Make Architecture




Important Reference:




  • InVision print material (SR200)  –  $250/kg
  • Filler –  $150/kg

Maximum Dimension:

  • 8″ x 8″ x 10″

Operable Joint:

  1. Space thickness within Roller Joint:

  • 1/32″, 1/64″  – loose
  • 1/96″ – good


A.  Modelling

  • Prepare a 3D model in actual scale with all the joints created
  • Export the file as an .STL mesh

B.  3D printing

  • Import the STL file to Invision Client
  • Place the parts in the software to minimize Z height for shortest printing time
  • The printed part will be embedded on the metal sheet tray.
  • Use a knife to strip away the layer of filler between the part and the tray.  Unless you have fine features in the vicinity, you can be pretty aggressive here.

C.  Melting the wax

  • Most of the wax can be melted at a domestic oven at 150’F conventional bake settings
  • To completely clear the wax, you need to soak the model in a 150’F oil bath (cooking oil is suggested)
  • Finally, to get de-grease the model, you can soak it in a soap bath and then rinse away the soap with clean water

Leave a Reply

Fill in your details below or click an icon to log in: Logo

You are commenting using your account. Log Out /  Change )

Google+ photo

You are commenting using your Google+ account. Log Out /  Change )

Twitter picture

You are commenting using your Twitter account. Log Out /  Change )

Facebook photo

You are commenting using your Facebook account. Log Out /  Change )


Connecting to %s


Instructor: Nick Gelpi TA: Skylar Tibbits TA: Varvara Toulkeridou
Class Times, Monday, 1-4pm - room 5-216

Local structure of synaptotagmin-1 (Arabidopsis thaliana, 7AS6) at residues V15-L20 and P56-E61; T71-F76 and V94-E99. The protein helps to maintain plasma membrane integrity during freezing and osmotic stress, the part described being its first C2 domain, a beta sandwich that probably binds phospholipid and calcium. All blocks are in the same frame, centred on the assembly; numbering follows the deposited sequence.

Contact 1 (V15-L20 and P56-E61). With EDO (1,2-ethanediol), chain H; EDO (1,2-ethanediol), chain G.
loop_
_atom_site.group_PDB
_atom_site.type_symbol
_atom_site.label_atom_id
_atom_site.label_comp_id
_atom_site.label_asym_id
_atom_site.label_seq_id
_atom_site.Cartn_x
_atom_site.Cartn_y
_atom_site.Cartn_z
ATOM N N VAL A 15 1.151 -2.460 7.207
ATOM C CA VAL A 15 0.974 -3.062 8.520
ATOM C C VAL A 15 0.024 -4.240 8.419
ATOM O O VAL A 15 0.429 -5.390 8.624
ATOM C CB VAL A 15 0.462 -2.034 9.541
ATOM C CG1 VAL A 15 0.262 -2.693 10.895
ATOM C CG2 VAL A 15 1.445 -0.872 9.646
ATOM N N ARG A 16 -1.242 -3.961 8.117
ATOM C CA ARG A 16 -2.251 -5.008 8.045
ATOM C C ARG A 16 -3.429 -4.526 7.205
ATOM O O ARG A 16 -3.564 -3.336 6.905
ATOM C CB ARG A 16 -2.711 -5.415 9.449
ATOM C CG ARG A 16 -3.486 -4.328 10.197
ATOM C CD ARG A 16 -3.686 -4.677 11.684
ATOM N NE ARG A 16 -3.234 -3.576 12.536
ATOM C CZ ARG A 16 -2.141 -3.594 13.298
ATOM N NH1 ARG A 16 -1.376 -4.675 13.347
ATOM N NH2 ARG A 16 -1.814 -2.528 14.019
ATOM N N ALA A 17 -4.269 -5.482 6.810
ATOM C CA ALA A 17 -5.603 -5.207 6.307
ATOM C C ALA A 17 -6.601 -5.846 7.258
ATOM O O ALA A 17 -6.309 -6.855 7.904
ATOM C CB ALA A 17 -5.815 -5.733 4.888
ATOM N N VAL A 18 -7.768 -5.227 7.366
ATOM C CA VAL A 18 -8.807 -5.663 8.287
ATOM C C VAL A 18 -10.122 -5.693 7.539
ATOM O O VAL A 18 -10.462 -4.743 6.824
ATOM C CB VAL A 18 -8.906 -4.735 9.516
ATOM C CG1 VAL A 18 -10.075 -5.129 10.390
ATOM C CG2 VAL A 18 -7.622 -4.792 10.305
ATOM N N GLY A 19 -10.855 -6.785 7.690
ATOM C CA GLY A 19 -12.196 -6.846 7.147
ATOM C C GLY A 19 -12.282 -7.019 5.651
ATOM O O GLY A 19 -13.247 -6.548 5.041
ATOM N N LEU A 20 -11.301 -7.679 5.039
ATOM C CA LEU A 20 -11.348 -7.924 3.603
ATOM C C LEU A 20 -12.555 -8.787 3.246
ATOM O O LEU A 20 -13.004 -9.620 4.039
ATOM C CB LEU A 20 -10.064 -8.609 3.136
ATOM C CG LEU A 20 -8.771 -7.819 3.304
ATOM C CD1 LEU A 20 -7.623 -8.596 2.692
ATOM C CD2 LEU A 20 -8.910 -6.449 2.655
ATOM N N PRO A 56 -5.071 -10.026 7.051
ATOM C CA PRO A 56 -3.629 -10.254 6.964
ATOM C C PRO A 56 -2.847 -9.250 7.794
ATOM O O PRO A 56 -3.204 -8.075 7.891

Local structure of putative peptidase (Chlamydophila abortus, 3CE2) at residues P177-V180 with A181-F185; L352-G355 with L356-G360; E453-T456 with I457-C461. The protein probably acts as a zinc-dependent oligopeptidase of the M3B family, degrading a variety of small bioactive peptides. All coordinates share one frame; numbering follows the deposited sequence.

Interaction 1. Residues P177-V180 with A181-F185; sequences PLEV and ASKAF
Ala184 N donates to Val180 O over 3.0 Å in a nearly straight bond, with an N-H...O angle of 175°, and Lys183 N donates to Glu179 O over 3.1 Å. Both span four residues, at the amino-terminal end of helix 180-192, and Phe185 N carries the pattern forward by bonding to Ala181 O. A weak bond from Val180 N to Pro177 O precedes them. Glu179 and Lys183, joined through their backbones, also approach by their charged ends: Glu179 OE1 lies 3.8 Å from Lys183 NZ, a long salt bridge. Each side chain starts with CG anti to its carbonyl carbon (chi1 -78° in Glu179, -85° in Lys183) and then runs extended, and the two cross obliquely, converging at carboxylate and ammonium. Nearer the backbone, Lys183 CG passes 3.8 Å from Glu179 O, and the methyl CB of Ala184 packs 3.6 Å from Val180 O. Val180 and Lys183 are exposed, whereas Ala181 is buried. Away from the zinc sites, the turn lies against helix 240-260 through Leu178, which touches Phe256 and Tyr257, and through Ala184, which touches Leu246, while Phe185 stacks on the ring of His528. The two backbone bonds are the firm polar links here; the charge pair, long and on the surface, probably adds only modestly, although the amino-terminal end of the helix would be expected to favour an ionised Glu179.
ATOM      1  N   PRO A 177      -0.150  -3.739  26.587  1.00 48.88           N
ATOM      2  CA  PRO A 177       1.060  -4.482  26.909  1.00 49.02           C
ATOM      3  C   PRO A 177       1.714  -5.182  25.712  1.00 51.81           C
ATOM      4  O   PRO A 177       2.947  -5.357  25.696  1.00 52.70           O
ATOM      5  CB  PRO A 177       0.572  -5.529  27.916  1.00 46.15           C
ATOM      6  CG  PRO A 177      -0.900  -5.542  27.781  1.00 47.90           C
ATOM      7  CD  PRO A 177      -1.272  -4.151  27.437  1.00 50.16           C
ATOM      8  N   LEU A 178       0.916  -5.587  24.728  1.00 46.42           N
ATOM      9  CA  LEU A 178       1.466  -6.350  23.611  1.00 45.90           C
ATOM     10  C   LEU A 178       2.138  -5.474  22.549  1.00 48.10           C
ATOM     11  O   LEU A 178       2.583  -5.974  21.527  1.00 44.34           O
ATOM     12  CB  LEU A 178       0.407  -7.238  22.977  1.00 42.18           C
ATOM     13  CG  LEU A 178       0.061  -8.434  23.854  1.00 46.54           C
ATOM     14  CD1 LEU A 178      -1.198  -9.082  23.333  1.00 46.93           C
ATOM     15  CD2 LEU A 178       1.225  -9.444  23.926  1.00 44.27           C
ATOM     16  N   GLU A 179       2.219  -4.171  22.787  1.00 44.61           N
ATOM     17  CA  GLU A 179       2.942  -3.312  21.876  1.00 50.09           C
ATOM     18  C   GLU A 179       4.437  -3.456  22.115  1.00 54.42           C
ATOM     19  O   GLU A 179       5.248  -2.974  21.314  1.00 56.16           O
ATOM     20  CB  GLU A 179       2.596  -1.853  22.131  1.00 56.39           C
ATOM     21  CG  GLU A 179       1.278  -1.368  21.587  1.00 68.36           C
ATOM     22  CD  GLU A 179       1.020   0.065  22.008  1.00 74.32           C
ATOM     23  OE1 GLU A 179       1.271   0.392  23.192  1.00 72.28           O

4.184 is an intensive introduction to methods of making explored through a wide range of brief but focused 1-week exercises. We'll engage the real and leave behind representation in the focused context of this class gaining skills for utilizing a range of fabrication machines and technologies from lasercutting, waterjet, 3D printing, welding, formworking-molding, casting, gears, joints and composites.
In this workshop we'll constrain ourselves to the territory of the 1:1. Students will represent architectural constructions at full scale and develop a more intimate relationship with technology by engaging the tools and techniques that empower us. We will gain access to the most cutting edge machines and technologies in the MARS lab at the Center for Bits and Atoms.
The second layer of information for this course will be to look at a series of case studies in which construction methods and technologies have played a dominant role in the design process .
Over the past 20 years, architects have focused on the technology of representation to create new ideas of what architecture could be. Looking back today, much of that research failed to substantially change the way we design buildings by focusing on apriori formal configurations. This class makes the contention that this failure comes from a lack of considerations of the potentials within fabrication knowledge. We look to the future of what building might become, given the expanded palette of personalize-able technologies available to us as architects. Students will participate in curious technological and material investigations, to discover the potentials, known and unknown, for these various technologies.
The sub-disciplines of what's drawn and what's built have been compartmentalized and disassociated as the representational tools of architecture have distanced themselves from the techniques of making. At the same time the technologies for “making” in architecture have provided us with new possibilities for reinventing how we translate into reality, the immaterial representations of architecture.


%d bloggers like this: